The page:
For the gift of Toothwort 
and every green-growing and flowering thing ~
 thank you.
And where Toothwort might come up short ~ 
for the skills of my techno-armed dentist,
who preserves these aging teeth of mine. 

Thursday, April 23, 2015

Intercessions ~ Good Shepherd Sunday

On Good Shepherd Sunday/ we pray to know the tenderness of Jesus,/ and for our own lives to be characterized by compassion,/ awareness,/ gentle and patient love./ We pray to the Lord.

Pope Francis has trips pending to Sarajevo,/ Ecuador,/ Bolivia,/ Paraguay,/ Uganda,/ Central African Republic,/ Cuba and the United States./ We pray for his safe-keeping and good health./ We pray to the Lord.

Last week/ seven hundred Libyan migrants drowned while attempting to cross the Mediterranean Sea to Italy./ We pray for the troubled African continent/ and for the conversion for those who by greed/ cause suffering and sorrow./ We pray to the Lord.

Spiritual tensions beset us each day as we set out in prayer./ We pray to keep our hearts and minds fixed on Jesus/ and to be upheld in our love for him./ We pray to the Lord.

We remember in our prayer prisoners and for their reform./ We pray too for refugees/ and those who help people trapped in poverty,/ disaster/ and global conflicts./ We pray to the Lord.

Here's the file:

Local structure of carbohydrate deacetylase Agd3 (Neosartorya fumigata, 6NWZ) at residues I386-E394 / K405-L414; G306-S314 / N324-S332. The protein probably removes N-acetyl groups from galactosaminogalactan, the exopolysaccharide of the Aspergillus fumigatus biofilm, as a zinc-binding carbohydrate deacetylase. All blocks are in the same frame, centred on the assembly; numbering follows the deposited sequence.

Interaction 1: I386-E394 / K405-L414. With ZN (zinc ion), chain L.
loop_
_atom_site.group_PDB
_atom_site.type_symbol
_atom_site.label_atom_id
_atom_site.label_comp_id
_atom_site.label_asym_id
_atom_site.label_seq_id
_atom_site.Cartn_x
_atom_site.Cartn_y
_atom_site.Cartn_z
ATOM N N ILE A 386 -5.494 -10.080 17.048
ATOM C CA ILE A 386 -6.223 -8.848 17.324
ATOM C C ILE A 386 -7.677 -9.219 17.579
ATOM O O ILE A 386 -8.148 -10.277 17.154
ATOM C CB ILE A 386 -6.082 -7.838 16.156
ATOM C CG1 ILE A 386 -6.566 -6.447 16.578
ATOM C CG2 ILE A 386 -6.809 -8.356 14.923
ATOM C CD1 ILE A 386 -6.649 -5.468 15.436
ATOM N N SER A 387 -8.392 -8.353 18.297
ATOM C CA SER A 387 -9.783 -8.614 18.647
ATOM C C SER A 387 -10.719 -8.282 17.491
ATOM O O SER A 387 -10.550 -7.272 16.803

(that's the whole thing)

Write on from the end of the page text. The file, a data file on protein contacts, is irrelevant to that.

Always we pray for the world's children,/ asking blessings for the littlest who are waiting to be born,/ sick children,/ child soldiers,/ young girls and boys who are sexually exploited or trafficked./ For those who do evil things which frighten and harm children./ We pray to the Lord.

We pray for those who have died,/ asking for them to experience an eternity of gladness before the face of Jesus-Risen./ We pray to the Lord.

Tuesday, April 21, 2015

A Prayer in Difficult Times

Save us who are perishing
O Most Holy Virgin,
chasten us not according to our sins,
but as you are merciful in your
love for humankind, have pity,
deliver us from eternal loss,
sickness and necessity
and save us.

Some Christians, by choice, receive only a very little news of what is happening in the world. Some have no knowledge of what's happening at all. They say knowledge of the world's suffering steals their peace. I would say this ignorance is a luxury we cannot afford. 

I cannot imagine Jesus saying: It's best not to know about the seven hundred drowned migrants fleeing Libya for Africa. And best not to know about the raping of the Yazidi twelve year old girls and their grandmothers. You're right, be at peace and maintain your generic prayer - ignorant of the murder of the Ethiopian Christians and the wars being fought to safeguard the mines of precious metals needed for your future computer use.

This kind of ignorance makes for narcissistic religion. If Jesus went to the mountains, it was never for long. He was always with people in their pain. His expanded heart wasn't directed to the beauties of the desert or the wilderness but for the people right in front of him and those he went out of his way to find.

We might print the little Korsun icon of the Mother of God at the top of the post here and the prayer - setting it where we are sure to find it each morning. Or better yet, tape it to the television or radio dial.